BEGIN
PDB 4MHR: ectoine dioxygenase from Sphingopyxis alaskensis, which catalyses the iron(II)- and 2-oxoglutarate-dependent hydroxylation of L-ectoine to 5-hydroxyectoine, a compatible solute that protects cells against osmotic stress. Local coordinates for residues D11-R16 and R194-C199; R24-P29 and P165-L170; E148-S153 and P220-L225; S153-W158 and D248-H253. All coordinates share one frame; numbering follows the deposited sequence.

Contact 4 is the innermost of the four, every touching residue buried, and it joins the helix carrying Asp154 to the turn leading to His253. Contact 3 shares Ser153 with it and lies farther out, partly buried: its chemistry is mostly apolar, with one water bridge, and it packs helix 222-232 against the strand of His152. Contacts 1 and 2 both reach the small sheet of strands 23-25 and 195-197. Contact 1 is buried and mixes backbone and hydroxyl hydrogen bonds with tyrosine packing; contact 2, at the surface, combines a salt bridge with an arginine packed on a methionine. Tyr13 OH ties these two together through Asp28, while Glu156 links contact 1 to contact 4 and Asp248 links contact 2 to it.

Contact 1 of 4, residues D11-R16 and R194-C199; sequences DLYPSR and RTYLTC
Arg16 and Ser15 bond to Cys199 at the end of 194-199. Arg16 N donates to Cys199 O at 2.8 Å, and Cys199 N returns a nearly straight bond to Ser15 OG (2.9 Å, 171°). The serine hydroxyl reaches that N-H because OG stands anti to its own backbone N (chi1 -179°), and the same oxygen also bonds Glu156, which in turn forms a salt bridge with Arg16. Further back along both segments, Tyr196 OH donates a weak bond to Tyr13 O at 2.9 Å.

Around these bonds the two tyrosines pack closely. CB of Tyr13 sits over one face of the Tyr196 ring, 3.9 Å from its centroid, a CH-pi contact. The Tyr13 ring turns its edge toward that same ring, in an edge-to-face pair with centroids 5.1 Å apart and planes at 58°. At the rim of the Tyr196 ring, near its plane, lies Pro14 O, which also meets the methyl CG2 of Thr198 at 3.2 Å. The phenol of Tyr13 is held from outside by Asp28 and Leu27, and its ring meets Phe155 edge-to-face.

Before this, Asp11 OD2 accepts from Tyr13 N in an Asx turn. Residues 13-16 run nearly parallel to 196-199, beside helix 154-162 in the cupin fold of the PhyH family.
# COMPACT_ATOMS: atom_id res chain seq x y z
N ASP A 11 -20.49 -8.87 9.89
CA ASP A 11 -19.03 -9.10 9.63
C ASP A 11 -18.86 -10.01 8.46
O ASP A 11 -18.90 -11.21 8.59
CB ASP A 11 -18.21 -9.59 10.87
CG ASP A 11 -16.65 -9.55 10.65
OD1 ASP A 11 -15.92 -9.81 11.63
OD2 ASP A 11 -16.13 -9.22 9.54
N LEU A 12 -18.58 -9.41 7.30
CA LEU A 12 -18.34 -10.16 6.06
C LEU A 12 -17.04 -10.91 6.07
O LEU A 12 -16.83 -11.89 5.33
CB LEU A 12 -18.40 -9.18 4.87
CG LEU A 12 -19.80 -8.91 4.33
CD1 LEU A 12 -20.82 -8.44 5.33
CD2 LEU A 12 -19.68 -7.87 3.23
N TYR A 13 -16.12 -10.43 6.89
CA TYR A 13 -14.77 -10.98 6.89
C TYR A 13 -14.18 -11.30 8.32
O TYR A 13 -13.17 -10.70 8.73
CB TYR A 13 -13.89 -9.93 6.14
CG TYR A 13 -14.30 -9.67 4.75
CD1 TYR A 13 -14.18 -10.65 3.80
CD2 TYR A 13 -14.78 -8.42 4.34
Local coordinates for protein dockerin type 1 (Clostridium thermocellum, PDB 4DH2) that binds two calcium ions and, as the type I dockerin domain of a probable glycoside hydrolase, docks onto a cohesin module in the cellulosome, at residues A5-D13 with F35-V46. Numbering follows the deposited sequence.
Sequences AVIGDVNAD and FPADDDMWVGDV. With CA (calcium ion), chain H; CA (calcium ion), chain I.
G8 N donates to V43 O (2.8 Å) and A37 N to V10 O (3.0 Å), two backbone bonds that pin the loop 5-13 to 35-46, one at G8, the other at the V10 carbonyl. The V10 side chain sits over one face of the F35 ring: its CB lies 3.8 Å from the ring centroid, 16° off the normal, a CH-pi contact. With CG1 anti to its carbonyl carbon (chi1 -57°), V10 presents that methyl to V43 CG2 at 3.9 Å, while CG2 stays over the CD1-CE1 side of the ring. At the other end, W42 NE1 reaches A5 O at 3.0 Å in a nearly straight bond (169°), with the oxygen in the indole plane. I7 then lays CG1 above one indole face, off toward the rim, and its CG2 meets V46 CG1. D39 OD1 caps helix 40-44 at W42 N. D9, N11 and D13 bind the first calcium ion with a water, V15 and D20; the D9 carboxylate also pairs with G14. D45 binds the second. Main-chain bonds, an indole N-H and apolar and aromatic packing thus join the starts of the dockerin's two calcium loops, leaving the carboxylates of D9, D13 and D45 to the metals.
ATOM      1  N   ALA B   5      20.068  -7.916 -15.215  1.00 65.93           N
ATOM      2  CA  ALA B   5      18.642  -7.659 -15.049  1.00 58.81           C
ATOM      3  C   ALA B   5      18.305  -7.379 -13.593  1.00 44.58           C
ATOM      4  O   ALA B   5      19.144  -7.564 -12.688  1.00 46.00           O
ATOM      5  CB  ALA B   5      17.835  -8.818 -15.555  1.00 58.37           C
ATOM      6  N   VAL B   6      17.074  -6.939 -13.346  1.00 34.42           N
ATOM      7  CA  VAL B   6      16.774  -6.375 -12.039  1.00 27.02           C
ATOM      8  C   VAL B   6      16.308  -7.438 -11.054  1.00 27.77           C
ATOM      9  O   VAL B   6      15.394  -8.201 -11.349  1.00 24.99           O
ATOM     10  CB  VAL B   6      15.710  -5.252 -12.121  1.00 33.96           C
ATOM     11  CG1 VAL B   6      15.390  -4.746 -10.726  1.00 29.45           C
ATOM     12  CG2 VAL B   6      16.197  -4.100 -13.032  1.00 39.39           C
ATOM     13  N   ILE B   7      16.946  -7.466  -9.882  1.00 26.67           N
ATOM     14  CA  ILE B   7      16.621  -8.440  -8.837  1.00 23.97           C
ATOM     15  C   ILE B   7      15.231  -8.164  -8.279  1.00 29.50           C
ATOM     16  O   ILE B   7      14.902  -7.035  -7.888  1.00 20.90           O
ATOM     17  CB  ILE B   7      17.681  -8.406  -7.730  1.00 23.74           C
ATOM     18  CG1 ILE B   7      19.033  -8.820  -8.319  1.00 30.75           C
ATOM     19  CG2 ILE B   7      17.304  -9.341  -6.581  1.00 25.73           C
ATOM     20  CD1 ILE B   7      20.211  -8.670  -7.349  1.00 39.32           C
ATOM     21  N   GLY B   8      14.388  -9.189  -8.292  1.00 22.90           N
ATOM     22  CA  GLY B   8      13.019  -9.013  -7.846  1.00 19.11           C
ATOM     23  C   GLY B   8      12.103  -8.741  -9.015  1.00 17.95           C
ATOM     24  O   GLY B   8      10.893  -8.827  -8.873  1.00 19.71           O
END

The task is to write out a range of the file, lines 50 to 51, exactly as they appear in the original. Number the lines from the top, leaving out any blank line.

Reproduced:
ATOM     16  O   ILE B   7      14.902  -7.035  -7.888  1.00 20.90           O
ATOM     17  CB  ILE B   7      17.681  -8.406  -7.730  1.00 23.74           C